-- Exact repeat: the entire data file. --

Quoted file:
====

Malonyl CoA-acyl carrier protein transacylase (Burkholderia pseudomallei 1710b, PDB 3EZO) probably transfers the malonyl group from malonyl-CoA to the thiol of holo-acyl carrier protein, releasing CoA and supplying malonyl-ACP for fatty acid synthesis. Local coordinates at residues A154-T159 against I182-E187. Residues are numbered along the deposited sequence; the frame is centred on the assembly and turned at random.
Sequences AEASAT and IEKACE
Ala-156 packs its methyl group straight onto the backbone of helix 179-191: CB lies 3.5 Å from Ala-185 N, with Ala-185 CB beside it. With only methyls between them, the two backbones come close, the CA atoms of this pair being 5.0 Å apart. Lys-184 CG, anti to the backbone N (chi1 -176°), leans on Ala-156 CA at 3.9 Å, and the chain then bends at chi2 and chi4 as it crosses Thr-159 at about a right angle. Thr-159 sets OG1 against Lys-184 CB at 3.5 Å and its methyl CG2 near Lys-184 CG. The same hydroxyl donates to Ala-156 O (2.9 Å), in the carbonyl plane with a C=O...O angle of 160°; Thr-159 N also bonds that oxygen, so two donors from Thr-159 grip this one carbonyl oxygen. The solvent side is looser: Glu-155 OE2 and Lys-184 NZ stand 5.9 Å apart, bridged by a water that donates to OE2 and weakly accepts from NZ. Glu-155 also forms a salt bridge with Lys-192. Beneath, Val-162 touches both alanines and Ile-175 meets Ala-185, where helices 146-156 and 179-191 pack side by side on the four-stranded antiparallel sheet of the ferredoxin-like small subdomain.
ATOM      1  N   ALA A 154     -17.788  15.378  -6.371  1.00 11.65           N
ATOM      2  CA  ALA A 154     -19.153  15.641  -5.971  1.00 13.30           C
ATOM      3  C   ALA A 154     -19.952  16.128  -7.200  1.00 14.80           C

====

Malonyl CoA-acyl carrier protein transacylase (Burkholderia pseudomallei 1710b, PDB 3EZO) probably transfers the malonyl group from malonyl-CoA to the thiol of holo-acyl carrier protein, releasing CoA and supplying malonyl-ACP for fatty acid synthesis. Local coordinates at residues A154-T159 against I182-E187. Residues are numbered along the deposited sequence; the frame is centred on the assembly and turned at random.
Sequences AEASAT and IEKACE
Ala-156 packs its methyl group straight onto the backbone of helix 179-191: CB lies 3.5 Å from Ala-185 N, with Ala-185 CB beside it. With only methyls between them, the two backbones come close, the CA atoms of this pair being 5.0 Å apart. Lys-184 CG, anti to the backbone N (chi1 -176°), leans on Ala-156 CA at 3.9 Å, and the chain then bends at chi2 and chi4 as it crosses Thr-159 at about a right angle. Thr-159 sets OG1 against Lys-184 CB at 3.5 Å and its methyl CG2 near Lys-184 CG. The same hydroxyl donates to Ala-156 O (2.9 Å), in the carbonyl plane with a C=O...O angle of 160°; Thr-159 N also bonds that oxygen, so two donors from Thr-159 grip this one carbonyl oxygen. The solvent side is looser: Glu-155 OE2 and Lys-184 NZ stand 5.9 Å apart, bridged by a water that donates to OE2 and weakly accepts from NZ. Glu-155 also forms a salt bridge with Lys-192. Beneath, Val-162 touches both alanines and Ile-175 meets Ala-185, where helices 146-156 and 179-191 pack side by side on the four-stranded antiparallel sheet of the ferredoxin-like small subdomain.
ATOM      1  N   ALA A 154     -17.788  15.378  -6.371  1.00 11.65           N
ATOM      2  CA  ALA A 154     -19.153  15.641  -5.971  1.00 13.30           C
ATOM      3  C   ALA A 154     -19.952  16.128  -7.200  1.00 14.80           C